It is difficult to discuss the obstacles to diversity in the legal profession (or any aspect of diversity for that matter) without considering the “pipeline.” For how will we ever be able to meaningfully change the composition of law firm corner offices and/or corporate C-suites without a robust pipeline of successful, diverse young lawyers, law students, undergraduates, high-school students and grade school students? Sadly, the problem of the pipeline is complex. Issues of class, educational access, race and public policy have direct bearing on our access to high-potential, diverse talent to lead our profession.
Recently, as part of a locally based, yearlong leadership academy, my classmates and I experienced a program ironically called “Criminal Justice” day. Before this day, I thought I had a good sense of the pipeline and its challenges. I was wrong. After a morning of heartbreaking statistics presented by speakers ranging from our local U.S. Attorney to the police chief, we visited the local jail. In the jail “tour,” I saw first-hand what is becoming of a part of our “pipeline.” It seems that, at least in my home state of Georgia, more than 90 percent of those incarcerated are black males. Most of these “criminals” are in their early 20s. Most also are 10th-grade dropouts who read at the third-grade level.
That day I learned that Georgia spends approximately $50,000 to build a single new prison bed. The cost of housing prisoners is some $18,000 per inmate per year—more than the cost of a year at most of our state’s public universities. I learned that nationwide, there are more college-age black males in prison than in college. For most of our prison population, their collective fates were sealed as 8-year-olds. Georgia spends more than $1 billion annually on building prisons and warehousing young, illiterate black men out of a total state budget of some $18 billion. Beginning this past year, funding for college assistance in Georgia is being cut. Meanwhile, the prison business is a growth industry. Some version of this story is likely playing out in the state where you live, too.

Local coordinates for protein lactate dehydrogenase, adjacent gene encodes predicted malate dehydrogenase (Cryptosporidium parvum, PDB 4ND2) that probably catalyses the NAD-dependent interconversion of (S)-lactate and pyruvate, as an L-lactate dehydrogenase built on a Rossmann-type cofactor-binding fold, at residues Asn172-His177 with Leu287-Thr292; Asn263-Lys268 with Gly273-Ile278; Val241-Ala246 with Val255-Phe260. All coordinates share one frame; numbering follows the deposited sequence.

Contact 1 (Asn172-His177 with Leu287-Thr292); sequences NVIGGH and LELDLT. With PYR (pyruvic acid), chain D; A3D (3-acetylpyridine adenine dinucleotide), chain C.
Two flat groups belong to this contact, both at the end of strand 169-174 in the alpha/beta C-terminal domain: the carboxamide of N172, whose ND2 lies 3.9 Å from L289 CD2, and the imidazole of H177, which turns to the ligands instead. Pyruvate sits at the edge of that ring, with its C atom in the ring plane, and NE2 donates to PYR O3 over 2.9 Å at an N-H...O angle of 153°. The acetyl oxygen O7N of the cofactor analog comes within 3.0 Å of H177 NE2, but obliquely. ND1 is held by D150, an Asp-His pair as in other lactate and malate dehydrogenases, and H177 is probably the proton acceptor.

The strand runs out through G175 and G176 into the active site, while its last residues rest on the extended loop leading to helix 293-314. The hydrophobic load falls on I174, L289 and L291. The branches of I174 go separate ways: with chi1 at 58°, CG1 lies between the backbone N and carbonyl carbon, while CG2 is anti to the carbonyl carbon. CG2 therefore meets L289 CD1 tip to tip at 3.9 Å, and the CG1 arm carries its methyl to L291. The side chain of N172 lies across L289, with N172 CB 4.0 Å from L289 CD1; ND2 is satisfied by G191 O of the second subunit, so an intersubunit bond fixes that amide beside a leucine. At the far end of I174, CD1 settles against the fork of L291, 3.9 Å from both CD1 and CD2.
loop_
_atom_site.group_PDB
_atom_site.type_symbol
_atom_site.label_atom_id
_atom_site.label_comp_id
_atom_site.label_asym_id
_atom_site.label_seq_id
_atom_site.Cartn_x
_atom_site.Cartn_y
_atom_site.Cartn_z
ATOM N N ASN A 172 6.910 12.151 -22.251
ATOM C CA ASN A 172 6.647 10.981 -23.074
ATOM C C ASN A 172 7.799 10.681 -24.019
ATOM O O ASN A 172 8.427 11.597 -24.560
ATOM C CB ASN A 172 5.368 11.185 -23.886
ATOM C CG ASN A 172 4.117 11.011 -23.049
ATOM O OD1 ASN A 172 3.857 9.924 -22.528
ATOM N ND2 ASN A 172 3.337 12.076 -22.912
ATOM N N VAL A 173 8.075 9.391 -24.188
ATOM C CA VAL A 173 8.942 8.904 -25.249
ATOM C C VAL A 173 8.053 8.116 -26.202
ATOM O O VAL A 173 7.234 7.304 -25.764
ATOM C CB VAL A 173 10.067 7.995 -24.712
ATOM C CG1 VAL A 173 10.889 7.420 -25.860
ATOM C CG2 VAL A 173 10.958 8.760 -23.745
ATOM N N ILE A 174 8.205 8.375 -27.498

What this means is that those of us waiting at the end of the pipeline for black male candidates will be sorely disappointed. We’ve lost, and continue to lose, many of these young people as children. Many of our great pipeline initiatives that seek to reach high-school students may be too late. Our mammoth societal resource investments in the prison industry are yielding a negligible return (except perhaps growing better, more-experienced criminals). Some argue that investments in early education are a kind of societal luxury that we cannot afford during current, resource-constrained conditions. That view is belied by the facts.
What do we do? We can champion the creation of partnerships between corporate America and urban elementary schools. We can attack the problem at its roots by working to achieve better outcomes for grade schoolers. We can add rationality and our professional charisma to a fact-driven dialogue about the intersection of poverty, education, race, crime and the pipeline for professional talent, especially in our profession. We can no longer simply assume that as “non-criminal” lawyers, we have no role to play.
This fall, our nation honored the legacy and work of Martin Luther King Jr. with a monument on the National Mall, which I visited in October. During my visit, I reflected on our pipeline and was struck by one of Dr. King’s quotes etched there: “Injustice anywhere is a threat to justice everywhere. We are caught in an inescapable network of mutuality, tied in a single garment of destiny. Whatever affects one directly, affects all indirectly.”
Dr. King’s exhortation to us rings as true today as it did during the turbulent 1960s.
John Lewis Jr. is senior managing compliance counsel for The Coca-Cola Co.